Verdi's opera is based on Shakespeare's tragedy "Othello" in which a Moorish general (Otello), who serves the Venetians, is maliciously played upon by his aide (Iago) and led to believe that his new, young, Venetian wife (Desdemona) is unfaithful.
Iago is the driver - his jealousy, envy and pathological psychology moving him to ruin and warp everything around him. Othello is the subject, the man played upon, whose passions are worked and driven so that all that follows is tragedy. And Desdemona's constant good faith pushes her relentlessly towards her fate. This drama has always summed up tragedy to me - a collision of people's psychology and the turns of fate which explode into a terrible outcome - and we the audience can see it coming.
Verdi's opera has the drama and psychology of the original play together with beautiful music and a vocally challenging lead role in Otello. Domingo has been one of the great Otellos. I never managed to see him singing it live. But this week I got to see the broadcast of Kaufmann's debut in the role. Of course it seals him into it. I was relieved that he was not "blacked up". (School age trauma caused by my class being taken to see the film of Sir Laurence Olivier's awful performance as Shakespeare's Othello, whom I expected to drop on one knee and sing a rousing chorus of "Mammy" by way of encore.)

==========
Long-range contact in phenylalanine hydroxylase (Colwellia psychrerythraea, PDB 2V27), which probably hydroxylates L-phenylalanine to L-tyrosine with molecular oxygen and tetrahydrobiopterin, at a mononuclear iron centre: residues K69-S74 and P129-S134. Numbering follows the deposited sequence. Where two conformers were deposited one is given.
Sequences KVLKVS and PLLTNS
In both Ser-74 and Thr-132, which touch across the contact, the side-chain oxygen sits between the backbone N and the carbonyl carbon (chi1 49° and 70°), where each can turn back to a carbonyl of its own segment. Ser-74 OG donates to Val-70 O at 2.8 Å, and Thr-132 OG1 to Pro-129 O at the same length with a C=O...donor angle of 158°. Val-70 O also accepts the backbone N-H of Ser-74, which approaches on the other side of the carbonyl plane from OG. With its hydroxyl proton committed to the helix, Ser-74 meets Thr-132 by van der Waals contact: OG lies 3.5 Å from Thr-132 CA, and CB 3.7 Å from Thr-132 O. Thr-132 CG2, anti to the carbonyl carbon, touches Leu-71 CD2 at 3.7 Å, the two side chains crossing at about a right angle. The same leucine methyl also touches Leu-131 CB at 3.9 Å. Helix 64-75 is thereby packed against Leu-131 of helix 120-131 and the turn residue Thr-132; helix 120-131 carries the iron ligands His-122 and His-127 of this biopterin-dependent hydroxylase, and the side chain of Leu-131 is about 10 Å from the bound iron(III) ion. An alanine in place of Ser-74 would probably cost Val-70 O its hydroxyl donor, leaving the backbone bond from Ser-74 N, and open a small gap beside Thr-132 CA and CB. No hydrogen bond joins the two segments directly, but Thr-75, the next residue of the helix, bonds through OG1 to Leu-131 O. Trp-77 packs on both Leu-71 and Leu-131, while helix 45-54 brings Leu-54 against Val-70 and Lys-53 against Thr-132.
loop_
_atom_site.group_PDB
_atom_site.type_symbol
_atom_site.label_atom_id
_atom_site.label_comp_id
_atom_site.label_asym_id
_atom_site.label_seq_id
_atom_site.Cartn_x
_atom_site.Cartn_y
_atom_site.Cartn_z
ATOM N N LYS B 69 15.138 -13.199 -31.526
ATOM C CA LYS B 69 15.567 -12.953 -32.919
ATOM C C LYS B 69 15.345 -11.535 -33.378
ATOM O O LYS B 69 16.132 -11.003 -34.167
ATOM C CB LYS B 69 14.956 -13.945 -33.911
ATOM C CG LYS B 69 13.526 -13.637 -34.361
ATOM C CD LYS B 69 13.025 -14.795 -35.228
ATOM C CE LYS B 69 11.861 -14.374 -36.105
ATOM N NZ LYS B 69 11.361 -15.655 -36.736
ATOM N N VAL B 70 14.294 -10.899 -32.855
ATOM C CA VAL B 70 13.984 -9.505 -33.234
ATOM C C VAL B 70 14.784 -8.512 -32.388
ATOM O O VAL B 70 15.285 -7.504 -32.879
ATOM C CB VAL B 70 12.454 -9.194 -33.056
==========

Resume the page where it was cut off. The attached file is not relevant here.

This production's sets involve partial walls (they appear as towering, dark, wooden walls or screens) which move around to change the space. As such the set has been described as minimalist. But I don't think it is. I can cope with minimalist. If a production and music is wonderful who needs a box of tricks? But here it seems as if movements are made sometimes because they can. For instance why does Desdemona appear to rise up from the ground in one scene? As does the Herald announcing the arrival of the Venetian delegation? Throughout, performers have been walking on and off as usual, so why are these two entrances singled out as "magical"? No good dramatic reason that I could see.
And there are glaring additions to the design's "minimalism". A huge statue of the Venetian Lion is hauled on by the visiting delegation and in the final scene it re-appears, "broken". OK, I'm not a fan of heavy symbolism if it is not handled well but poke it into a relatively severe set and it's impact is disproportionate.
Never mind, I bicker ... because I can. The singing and acting of all the main roles is wonderful: Kaufmann (Otello); Maria Agresta (his wife Desdemona) and Marco Vratogna (Iago). It's a moving opera and a moving evening which we both did enjoy very much. And as usual The Old Man particularly looked forward to his interval ice cream.